And in terms of a reel, I wouldn't spend any money. But you could possibly do a rip-o-matic and put together the feel of the show using graphics, images, music and even clips from other shows. This would take some time but should be pretty low cost.

Again, maybe someone who has worked on reality TV shows or their development can chime in. Good luck with all this.

realitygen
10-01-2012, 07:17 PM
Hello donedealpro.

Re your first paragraph in the previous post, I know my idea is good. Everyone I've told about it who is interested in the subject loves it, and the subject interests a huge number of people of all ages and professions. I can keep writing episodes indefinitely, gleaning new material from participation in the activity that is the subject of the show. Or longer, writing from memory.

I have done the things you describe in your first paragraph except researching the reality TV companies in the right way. That is what I am doing now.

Regarding using actors, I have assumed it would be necessary to use actors because the characters may not want to be in the series playing themselves. Maybe that is not the case; maybe they would want to. They would certainly make more money as successful TV actors than doing what they are doing now.

I guess I am not clear on some of the definitions of reality TV, as opposed to scripted TV. I have described events and quoted dialogues that have actually happened, in a narrative style. And are you saying the use of actors would cause it to be categorized as something other than a reality show? Or telling the stories of events that have already happened?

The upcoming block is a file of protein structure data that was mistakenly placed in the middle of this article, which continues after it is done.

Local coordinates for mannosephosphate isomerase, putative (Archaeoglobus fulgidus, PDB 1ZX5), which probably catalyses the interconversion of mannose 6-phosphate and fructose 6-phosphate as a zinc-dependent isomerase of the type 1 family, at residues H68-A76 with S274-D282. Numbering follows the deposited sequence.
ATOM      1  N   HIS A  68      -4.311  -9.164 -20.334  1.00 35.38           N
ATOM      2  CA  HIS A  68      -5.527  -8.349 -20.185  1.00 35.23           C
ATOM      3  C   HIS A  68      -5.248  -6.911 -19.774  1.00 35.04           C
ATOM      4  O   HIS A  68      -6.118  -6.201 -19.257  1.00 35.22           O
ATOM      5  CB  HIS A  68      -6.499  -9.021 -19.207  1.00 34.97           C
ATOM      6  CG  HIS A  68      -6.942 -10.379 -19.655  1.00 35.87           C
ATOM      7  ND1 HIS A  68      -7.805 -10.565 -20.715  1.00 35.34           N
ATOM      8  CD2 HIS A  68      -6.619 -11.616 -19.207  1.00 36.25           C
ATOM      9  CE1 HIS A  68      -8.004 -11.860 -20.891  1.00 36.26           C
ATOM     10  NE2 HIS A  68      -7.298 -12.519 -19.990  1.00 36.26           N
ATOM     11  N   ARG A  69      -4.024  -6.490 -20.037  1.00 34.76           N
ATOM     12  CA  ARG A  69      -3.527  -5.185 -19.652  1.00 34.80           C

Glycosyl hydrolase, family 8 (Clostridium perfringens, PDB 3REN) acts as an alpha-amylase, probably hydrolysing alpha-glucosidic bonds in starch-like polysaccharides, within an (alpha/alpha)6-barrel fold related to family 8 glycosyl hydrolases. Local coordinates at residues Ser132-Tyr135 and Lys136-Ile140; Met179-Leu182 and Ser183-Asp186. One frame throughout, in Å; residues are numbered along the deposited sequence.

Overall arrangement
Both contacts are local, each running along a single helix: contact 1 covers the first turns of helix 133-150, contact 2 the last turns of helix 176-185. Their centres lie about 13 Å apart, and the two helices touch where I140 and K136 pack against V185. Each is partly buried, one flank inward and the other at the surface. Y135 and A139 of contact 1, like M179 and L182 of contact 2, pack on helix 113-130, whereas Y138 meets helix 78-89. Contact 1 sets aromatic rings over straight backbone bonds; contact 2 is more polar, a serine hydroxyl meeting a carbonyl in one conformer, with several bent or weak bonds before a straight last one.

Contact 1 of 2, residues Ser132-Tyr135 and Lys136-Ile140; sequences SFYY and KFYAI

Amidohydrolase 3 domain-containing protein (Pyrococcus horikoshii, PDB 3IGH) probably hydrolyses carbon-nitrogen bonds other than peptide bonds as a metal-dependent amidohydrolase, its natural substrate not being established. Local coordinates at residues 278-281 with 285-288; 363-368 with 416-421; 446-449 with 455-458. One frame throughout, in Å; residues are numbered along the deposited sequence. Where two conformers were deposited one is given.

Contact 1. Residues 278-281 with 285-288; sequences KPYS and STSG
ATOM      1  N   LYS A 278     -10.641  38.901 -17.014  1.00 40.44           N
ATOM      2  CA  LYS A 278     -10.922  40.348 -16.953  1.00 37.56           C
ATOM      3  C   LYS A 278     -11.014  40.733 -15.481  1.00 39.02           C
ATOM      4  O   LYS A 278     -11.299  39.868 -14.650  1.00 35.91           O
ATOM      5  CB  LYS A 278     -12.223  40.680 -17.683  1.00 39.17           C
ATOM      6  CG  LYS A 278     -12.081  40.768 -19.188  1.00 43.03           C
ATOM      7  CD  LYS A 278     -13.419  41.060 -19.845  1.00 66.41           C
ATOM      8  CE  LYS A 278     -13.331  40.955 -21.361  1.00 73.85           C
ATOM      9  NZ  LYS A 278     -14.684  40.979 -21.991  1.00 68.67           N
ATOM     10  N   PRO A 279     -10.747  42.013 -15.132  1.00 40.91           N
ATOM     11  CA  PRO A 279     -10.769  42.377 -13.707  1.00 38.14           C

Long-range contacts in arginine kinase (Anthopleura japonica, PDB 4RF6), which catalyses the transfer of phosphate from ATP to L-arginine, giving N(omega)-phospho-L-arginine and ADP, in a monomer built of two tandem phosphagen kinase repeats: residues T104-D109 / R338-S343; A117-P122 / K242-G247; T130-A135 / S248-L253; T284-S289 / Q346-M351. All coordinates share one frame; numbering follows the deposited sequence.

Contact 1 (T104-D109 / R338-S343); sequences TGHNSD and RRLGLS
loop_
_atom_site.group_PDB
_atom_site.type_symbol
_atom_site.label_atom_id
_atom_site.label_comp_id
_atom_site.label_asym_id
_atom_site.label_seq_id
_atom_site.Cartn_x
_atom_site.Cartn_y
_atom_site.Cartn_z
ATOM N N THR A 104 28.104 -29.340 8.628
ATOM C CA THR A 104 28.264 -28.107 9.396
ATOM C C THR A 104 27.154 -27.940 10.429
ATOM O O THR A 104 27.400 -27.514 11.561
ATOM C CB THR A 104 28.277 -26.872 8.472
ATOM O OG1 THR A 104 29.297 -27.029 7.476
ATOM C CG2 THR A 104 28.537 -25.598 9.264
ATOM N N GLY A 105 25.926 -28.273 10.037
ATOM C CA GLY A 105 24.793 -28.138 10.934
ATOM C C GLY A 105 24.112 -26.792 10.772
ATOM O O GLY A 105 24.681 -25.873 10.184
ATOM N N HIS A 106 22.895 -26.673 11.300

If I understood the definitions better, I would know whether to market it as a reality show or a scripted show.

In order to be a reality show, does it have to be just putting the characters together in the appropriate setting and seeing what happens? That is not what I have in mind.

Thanks again for your input.

Done Deal Pro
10-01-2012, 08:14 PM
I guess I am not clear on some of the definitions of reality TV, as opposed to scripted TV. I have described events and quoted dialogues that have actually happened, in a narrative style. And are you saying the use of actors would cause it to be categorized as something other than a reality show? Or telling the stories of events that have already happened?

If I understood the definitions better, I would know whether to market it as a reality show or a scripted show.

In order to be a reality show, does it have to be just putting the characters together in the appropriate setting and seeing what happens? That is not what I have in mind.

If you are using actors and they are reading lines written from a script and are being directed, it is not reality TV. That's, say, dramatized non-fiction. Or a recreation of a true event. Reality TV can be shaped and staged but it's non-actors and they are reacting within the moment. It's actual events taking place before the camera in a "non staged" way -- documentary style.

So I don't have to type so much just read something like this to get a better idea: http://en.wikipedia.org/wiki/Reality_tv

Staircaseghost
10-01-2012, 08:48 PM
Hello donedealpro.